Fear & Love: a multidisciplinary exhibition that catches the present and looks at possible futures, raising the debate about the evolving role of design, always more interested into context than objects.
“It may occur to someone working in design to produce objects that are of no use to industrial civilization as it is set up at present, but that serve to release creative energies, to suggest possibilities, to stimulate awareness, to bring people’s feet back onto the planet…”
Technology makes people scared and anxious, but at the same time addicted to it, which is why 11 designers and architects have been called to express their vision of the current world through installations aiming at challenge the public.
Amongst them, Neri Oxman presented ‘Vespers’, majestic 3D printed multi-functional masks, inspired by ancient death-artefacts – Possibly an anticipation of a new generation of manufacturing technologies for biological products-.
Fashion designer Hussein Chalayan explored the anxieties experienced by those living in big cities, including the fear of terrorist attacks, and sexual desires through wearable devices -a pair of sunglasses and a belt- for ‘Room Tone’. The idea was to explore the proactive management of stress and how to optimize it, rethinking how biometric technology can improve human lives.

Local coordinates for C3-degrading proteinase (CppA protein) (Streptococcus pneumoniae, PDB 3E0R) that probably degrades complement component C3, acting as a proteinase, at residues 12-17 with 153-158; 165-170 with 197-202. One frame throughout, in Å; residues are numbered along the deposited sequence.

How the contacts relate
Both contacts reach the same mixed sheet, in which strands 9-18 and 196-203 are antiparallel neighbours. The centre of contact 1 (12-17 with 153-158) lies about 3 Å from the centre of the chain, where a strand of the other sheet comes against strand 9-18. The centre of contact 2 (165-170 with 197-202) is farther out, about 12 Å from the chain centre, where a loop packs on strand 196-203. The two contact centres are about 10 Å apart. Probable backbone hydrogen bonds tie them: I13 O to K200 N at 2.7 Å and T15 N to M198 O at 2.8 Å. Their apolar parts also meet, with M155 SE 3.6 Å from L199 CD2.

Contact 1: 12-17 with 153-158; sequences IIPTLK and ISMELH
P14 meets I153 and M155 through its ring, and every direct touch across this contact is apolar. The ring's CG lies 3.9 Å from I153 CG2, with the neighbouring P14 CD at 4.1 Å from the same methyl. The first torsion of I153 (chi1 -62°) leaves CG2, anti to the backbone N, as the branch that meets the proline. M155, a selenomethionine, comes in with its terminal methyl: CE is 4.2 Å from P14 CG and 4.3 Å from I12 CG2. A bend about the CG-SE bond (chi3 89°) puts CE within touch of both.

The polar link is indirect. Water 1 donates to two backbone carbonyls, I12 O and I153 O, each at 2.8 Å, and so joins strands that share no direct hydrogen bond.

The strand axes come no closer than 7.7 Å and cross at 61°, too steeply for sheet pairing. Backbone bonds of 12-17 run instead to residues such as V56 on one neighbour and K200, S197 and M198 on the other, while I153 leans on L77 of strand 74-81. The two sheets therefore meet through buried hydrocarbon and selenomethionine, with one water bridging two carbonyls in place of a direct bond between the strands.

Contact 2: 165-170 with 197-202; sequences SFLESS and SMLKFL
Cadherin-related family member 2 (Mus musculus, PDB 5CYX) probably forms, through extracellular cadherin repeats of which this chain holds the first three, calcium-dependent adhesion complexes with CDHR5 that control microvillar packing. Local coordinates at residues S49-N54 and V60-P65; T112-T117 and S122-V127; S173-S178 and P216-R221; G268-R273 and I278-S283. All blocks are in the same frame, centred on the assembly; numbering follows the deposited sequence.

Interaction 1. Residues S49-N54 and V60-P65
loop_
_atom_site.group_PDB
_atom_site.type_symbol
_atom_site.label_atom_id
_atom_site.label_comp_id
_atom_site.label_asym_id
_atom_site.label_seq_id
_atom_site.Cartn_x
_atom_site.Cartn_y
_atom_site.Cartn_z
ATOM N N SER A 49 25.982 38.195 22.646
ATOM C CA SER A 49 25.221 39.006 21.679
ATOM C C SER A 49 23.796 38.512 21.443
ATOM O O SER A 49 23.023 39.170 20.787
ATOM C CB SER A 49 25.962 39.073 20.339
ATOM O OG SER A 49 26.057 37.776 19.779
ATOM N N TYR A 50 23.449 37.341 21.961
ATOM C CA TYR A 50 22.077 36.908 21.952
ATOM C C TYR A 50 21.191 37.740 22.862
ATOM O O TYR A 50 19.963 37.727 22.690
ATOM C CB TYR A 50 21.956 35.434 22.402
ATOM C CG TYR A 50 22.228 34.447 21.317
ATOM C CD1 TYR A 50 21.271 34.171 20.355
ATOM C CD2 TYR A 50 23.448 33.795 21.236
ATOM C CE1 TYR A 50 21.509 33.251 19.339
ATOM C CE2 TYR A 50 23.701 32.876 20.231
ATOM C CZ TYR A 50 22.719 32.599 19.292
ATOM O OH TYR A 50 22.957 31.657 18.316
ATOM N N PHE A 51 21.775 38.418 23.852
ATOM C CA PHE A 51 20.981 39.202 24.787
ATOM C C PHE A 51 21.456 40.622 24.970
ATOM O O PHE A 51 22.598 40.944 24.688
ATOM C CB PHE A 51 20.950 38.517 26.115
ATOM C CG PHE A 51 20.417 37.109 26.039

The project has been originally created for presenting the S/S 17 collection in Paris:
Madeline Gannon challenged the limits of human empathy bringing to life the star of the exhibition: Mimus. The robot with undeniable mechanical aspect, but with more than simply human manners is an interactive and funny presence but at the same time disquieting.
The public, initially amused by the machine, is quickly pushed to reflect about how robots and automation will influence our sense of ourselves and our posterity as useful beings.
Accordingly to a recent Reform’s report robots could replace over 200,000 civil service and NHS jobs by 2030; as a consequence friendly Mimus could be one of the first significant representations of one future cause of mass unemployment.
But what if the common enemy are actually not robots, but the man who programs them?
Many questions, doubts and possibilities have been raised by romantic demonstrations in the debut exhibition of the new London Design Museum. Fear and Love deeply explores themes and processes and offers an occasion to think about the positive and negative sides of future scenarios.
Some answers are provided, but the discussion is left definitely opened.
Hitchcock, A., Laycock, K. and Sundorph, E. (2017)Work in progress. Reform report.. Available at: http://www.reform.uk/publication/work-in-progress/
Sottssass, E. (1988) Design Metaphores. New York: Rizzoli International Publications.